Mercury, 1807

Feb. 20, 2021

Mercury, 1807

New Bern, North Carolina
Master David Wallace

A god from Roman mythology who served as messenger to the other gods and was himself the god of commerce, travel, and thievery.

Builder: Ocracoke, NC







Commissioned:  1807

Disposition:  Out of service by 1820



Cutter History:

Cutter: On April 6, 1807, the customs collector for North Carolina signed a contract to build Mercury at Ocracoke, North Carolina. On January 31, 1809, the Treasury Department moved the cutter’s homeport from Ocracoke to New Bern. Mercury last appeared in the records in 1820 and little else is known about the cutter’s size and rig.

Master: Not much is known about Master David Wallace, but he did live in New Bern while the cutter was stationed there. He was a member of the Wallace family of Portsmouth, North Carolina, which included another David Wallace, the collector of customs for that port.

War of 1812 Events and Operations:

June 18. President James Madison signs a declaration of war and the War of 1812 officially begins. The congressional authorization states “that the President of the United States is hereby authorized to use the whole land and naval force of the United States . . . against the vessels, goods, and effects of the government of the United Kingdom of Great Britain and Ireland, and the subjects thereof.”

June 18. Treasury Secretary Albert Gallatin sends a circular to all customs collectors, writing only the sentence: “Sir, I hasten to inform you that War was this day declared against Great Britain”. In a separate circular, Gallatin orders the news dispatched to U.S. naval vessels by revenue cutters stationed at Savannah; Norfolk; Charleston; New York; Portsmouth, New Hampshire; Wilmington, North Carolina; and Wilmington, Delaware.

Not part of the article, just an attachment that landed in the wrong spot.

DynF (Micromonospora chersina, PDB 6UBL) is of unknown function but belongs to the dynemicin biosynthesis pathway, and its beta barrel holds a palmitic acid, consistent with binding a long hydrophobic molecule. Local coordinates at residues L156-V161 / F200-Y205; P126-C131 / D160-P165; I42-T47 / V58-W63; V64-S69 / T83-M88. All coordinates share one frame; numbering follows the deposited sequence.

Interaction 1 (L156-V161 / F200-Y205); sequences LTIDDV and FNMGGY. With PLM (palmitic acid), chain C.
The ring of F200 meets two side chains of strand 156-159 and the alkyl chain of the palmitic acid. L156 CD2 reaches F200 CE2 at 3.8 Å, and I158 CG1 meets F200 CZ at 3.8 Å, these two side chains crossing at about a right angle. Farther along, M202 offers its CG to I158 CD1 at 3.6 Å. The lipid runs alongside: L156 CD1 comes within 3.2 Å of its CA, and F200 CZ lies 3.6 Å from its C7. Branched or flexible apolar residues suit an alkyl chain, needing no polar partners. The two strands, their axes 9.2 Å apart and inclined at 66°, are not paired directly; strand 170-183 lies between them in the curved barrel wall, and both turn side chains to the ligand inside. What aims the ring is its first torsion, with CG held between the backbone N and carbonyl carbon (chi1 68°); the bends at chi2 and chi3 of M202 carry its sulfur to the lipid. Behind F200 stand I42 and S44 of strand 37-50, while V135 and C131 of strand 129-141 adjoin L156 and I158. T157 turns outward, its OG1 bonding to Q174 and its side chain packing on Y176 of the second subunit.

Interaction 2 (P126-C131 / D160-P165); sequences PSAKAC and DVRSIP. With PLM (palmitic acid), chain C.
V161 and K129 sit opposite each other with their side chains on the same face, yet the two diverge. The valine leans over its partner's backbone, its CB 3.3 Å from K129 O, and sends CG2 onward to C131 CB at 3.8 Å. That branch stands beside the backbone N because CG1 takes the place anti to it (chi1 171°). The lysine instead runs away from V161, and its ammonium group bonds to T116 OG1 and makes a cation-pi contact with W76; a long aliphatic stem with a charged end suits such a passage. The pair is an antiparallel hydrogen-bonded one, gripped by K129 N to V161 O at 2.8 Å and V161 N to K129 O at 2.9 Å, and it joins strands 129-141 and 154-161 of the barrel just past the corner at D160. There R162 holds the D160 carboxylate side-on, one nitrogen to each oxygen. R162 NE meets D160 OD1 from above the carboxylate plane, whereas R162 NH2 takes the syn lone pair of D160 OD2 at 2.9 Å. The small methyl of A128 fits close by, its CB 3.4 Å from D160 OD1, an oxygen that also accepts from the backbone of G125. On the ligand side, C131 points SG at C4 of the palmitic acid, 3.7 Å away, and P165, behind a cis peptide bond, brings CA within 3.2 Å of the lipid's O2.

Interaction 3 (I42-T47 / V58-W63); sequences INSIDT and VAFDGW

December 28, 1812. In response to a letter from the Boston Customs Collector, Treasury Secretary Albert Gallatin writes, “A Revenue Cutter cannot be expressly fitted and employed for the purpose of cruising against an enemy except under the 98th Section of the collection law in which case the Cutter must be placed under the direction of the Secretary of the Navy.”

May 21, 1813. British privateer Venus of Bermuda (formerly the American privateer Highflyer of Baltimore), attempts a surprise attack on cutter Mercury and American vessels anchored at Ocracoke. The plot was detected and an alarm raised in town before the British privateer could spring its trap, so the enemy raider departed to search for easier prey sailing offshore.

July 12, 1813. A British squadron launches a surprise attack against Ocracoke, North Carolina, including the cutter Mercury and two armed American privateers at anchor there. Fifteen armed barges, supporting approximately 1,000 British officers and enlisted men, overtake the American brigs, but the Mercury escapes by “crowding upon her every inch of canvas she had, and by cutting away her long boat.” The British had hoped to capture the cutter and sail into Pamlico Sound to take by surprise the city of New Bern, N.C.; however, Mercury sailed away with important customs house papers and bonds, arrived with the news at New Bern and thwarted a surprise attack by the British forces. New Bern, North Carolina’s Carolina Federal Republican wrote on July 31stCaptain David Wallace of the Revenue Cutter, merits the highest praise for his vigilance address and good conduct in getting the Cutter away from the enemy, and bringing us the most speedy intelligence of our danger. To this fortunate event, we may fairly and truly ascribe the backwardness of the enemy to make his intended visit to Newbern, and his final abandonment of the design.”